A tenant has approached the Property Poser panel with an oft-repeated complaint about a landlord who has dealt improperly with his deposit.
The reader explains that he gave verbal notice to his landlord that he would be vacating the property, which the landlord duly accepted.
An inspection of the property followed but, when it came to returning the deposit, it turned out that the landlord had never deposited it in an interest-bearing account for the tenant’s benefit.
The landlord maintained that it was agreed upon in the lease that the monies were to be deposited in his own bank account and that the agreement did not specify more clearly where it should be held.
Schalk van der Merwe from Rawson Properties in Somerset West, Cape Town, says the agreement between landlord and tenant should be adhered to at all times, subject to anything that overrides it.
The way in which matters are set out in this agreement describes how they should be dealt with in the event of a dispute between the parties, says Van der Merwe.
“This is also why it’s so important to examine a lease agreement properly to ensure that it provides for most potential issues that may arise between the parties.”
Van der Merwe says one of the very typical clauses that appears in lease agreements, and in fact other agreements, is that any actions or omissions by any of the parties are not to be seen as an amendment to the terms and conditions contained in the written agreement.
“There’s also legislation to keep in mind. Whatever the parties agree upon in their contract cannot generally exclude the provisions contained in the relevant legislation.”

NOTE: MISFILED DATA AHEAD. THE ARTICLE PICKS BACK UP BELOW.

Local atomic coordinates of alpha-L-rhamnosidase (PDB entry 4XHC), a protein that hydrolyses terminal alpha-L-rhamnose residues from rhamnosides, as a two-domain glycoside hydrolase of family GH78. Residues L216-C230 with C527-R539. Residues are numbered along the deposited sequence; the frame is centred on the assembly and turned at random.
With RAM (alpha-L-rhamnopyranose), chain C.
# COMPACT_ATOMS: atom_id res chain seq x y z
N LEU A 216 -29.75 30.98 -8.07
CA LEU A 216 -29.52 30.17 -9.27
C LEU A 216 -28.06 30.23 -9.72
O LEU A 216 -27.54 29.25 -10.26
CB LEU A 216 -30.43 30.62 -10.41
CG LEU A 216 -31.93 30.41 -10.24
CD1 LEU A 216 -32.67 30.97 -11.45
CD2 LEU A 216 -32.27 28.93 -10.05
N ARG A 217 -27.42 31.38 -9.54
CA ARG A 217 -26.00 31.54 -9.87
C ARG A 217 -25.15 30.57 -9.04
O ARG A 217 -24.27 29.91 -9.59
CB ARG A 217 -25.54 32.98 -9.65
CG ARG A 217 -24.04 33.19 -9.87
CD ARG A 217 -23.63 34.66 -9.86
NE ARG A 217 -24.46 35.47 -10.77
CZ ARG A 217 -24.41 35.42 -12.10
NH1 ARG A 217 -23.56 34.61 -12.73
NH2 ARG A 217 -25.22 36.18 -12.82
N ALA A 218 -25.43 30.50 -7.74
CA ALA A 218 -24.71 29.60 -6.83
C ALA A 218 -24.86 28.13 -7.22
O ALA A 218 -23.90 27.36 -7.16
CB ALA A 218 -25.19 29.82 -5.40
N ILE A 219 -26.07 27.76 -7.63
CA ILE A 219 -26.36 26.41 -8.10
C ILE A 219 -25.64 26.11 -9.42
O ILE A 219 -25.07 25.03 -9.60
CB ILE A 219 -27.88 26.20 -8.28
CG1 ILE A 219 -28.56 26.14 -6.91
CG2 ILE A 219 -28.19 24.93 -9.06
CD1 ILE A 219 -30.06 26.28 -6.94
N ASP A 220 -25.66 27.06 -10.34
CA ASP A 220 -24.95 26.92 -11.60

One such an important piece of legislation is the Rental Housing Act, says Van der Merwe.
“This legislation aims to protect both landlord and tenant, by providing for certain compulsory actions by the respective parties, regardless of whether provision for it had been made in a written or verbal agreement between them.”
Grant Hill of Miller Bosman Le Roux Attorneys in Somerset West says one such provision provides that “the deposit . . . must be invested by the landlord in an interest-bearing account with a financial institution”.
Furthermore legislation states, according to Hill, that the landlord must “pay the tenant interest at the rate applicable to such an account which may not be less than the rate applicable to a savings account with a financial institution”.
During the lease period, the tenant may request that the landlord provide him or her with written proof of the interest accrued on the deposit, which the landlord is then obligated to provide, says Hill.
“Despite what is contained in the Act, the landlord argues that the parties had agreed otherwise.”
Hill says the reader does not mention whether the agreement was put down in writing but, if this were the case, all provisions relating to the lease must be contained in the document.
“The parties can’t rely on extraneous matters to change the agreement.”
The provision in the Act is peremptory and does not allow a choice as to what can be done with the deposit, says Hill.
“The word ‘must’ in the said provision is key to its interpretation. Any agreement to the contrary could, at best, be considered in mitigation of the landlord’s failure to comply.”
Hill says the landlord’s contravention of the Act may be viewed as “unfair practice” that reasonably prejudices the right of the tenant and he may refer this to a housing tribunal in his area to settle the dispute.
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